Depressing neighbourhood can make you obese
If you are moving to a new place, be sure to check the neighborhood first, for a new study had found that changing home to a depressing neighborhood...
If you are moving to a new place, be sure to check the neighborhood first, for a new study had found that changing home to a depressing neighborhood was linked to weight gain.
Researchers used data from the Dallas Heart Survey (DHS), a probability-based sample of over 3,000 Dallas County residents aged 18-65 years. The study began between 2000 and 2002 and a seven-year follow-up was conducted between 2007 and 2009, at which time 1,835 participants completed a detailed survey, anthropometric measures, and laboratory testing. Each participant was linked to Dallas County census block groups, and a Neighborhood Deprivation Index (NDI) was calculated for each block group.
The new research found that people who moved to more socioeconomically deprived neighborhoods gained additional weight.
According to lead investigator Tiffany M. Powell-Wiley, MD, MPH, at NIH, the study shed important light on the impact that changes in neighborhood socioeconomic deprivation by moving can have on weight change and subsequent obesity.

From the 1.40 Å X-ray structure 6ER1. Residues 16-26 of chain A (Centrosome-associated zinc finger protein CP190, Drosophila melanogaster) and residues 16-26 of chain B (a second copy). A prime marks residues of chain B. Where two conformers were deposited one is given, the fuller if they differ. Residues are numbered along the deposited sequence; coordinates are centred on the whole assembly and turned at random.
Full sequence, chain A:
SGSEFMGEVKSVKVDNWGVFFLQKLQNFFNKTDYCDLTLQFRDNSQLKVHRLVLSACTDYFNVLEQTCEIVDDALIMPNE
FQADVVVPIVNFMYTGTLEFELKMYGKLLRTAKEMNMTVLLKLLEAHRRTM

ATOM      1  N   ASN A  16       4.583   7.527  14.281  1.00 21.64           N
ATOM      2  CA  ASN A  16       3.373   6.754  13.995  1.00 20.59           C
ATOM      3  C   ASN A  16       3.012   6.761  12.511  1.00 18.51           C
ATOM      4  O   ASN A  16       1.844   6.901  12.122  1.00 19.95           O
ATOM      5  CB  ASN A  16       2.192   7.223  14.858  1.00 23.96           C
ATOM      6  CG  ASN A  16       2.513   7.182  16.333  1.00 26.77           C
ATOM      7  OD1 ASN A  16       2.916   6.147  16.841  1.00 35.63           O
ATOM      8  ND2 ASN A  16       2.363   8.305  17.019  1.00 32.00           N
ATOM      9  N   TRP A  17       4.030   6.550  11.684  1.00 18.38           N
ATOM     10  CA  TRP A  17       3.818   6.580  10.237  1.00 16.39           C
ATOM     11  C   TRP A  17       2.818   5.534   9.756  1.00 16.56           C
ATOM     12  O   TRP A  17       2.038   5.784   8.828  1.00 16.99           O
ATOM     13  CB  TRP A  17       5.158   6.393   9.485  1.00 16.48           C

The study also showed that among those who moved to higher-NDI neighborhoods, the impact of NDI change on weight gain increased for those who lived in a new neighborhood for more than four years, with a mean additional weight gain per 1-unit NDI increase of 0.85 kg.
The researchers concluded that "this study identifies exposure to higher-deprivation neighborhoods with moving as a risk factor for weight gain, and suggests a potential source of disparities that can be addressed through focused community-based public health initiatives. More broadly, addressing neighborhood deprivation as a risk factor for obesity and obesity-related cardiovascular disease requires consideration of public policy that can address sources of deprivation."
The study is published in the American Journal of Preventive Medicine. (ANI)